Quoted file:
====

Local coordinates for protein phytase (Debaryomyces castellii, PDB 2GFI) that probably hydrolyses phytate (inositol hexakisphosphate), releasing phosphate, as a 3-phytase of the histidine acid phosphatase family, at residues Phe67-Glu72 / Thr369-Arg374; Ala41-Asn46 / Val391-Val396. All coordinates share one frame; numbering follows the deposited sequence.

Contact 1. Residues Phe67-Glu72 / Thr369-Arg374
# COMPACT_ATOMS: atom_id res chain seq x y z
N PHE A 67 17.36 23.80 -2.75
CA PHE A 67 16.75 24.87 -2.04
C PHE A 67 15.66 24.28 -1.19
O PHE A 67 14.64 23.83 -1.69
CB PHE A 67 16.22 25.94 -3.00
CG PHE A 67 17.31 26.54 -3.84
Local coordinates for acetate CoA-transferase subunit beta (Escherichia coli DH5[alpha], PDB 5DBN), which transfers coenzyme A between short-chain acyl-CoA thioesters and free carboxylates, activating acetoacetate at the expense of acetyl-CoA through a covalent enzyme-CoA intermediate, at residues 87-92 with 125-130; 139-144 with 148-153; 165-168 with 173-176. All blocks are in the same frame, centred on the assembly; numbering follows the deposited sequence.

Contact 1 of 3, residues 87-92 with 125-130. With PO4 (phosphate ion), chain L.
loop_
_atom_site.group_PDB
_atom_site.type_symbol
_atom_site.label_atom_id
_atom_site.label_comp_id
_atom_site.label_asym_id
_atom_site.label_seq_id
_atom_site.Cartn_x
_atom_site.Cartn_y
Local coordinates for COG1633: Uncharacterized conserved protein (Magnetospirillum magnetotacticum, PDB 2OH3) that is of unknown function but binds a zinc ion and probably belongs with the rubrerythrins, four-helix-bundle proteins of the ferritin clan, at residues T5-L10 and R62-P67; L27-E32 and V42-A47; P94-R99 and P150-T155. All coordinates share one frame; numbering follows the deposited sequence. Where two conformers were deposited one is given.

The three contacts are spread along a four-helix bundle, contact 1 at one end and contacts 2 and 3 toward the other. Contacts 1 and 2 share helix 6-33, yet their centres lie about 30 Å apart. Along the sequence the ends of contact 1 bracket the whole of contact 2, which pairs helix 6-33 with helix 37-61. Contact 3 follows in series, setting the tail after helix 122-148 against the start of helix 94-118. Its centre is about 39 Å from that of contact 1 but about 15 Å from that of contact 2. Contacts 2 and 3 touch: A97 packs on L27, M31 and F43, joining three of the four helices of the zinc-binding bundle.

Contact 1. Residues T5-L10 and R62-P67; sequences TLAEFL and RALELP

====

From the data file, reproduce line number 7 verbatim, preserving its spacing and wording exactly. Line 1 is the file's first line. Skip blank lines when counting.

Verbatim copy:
O PHE A 67 14.64 23.83 -1.69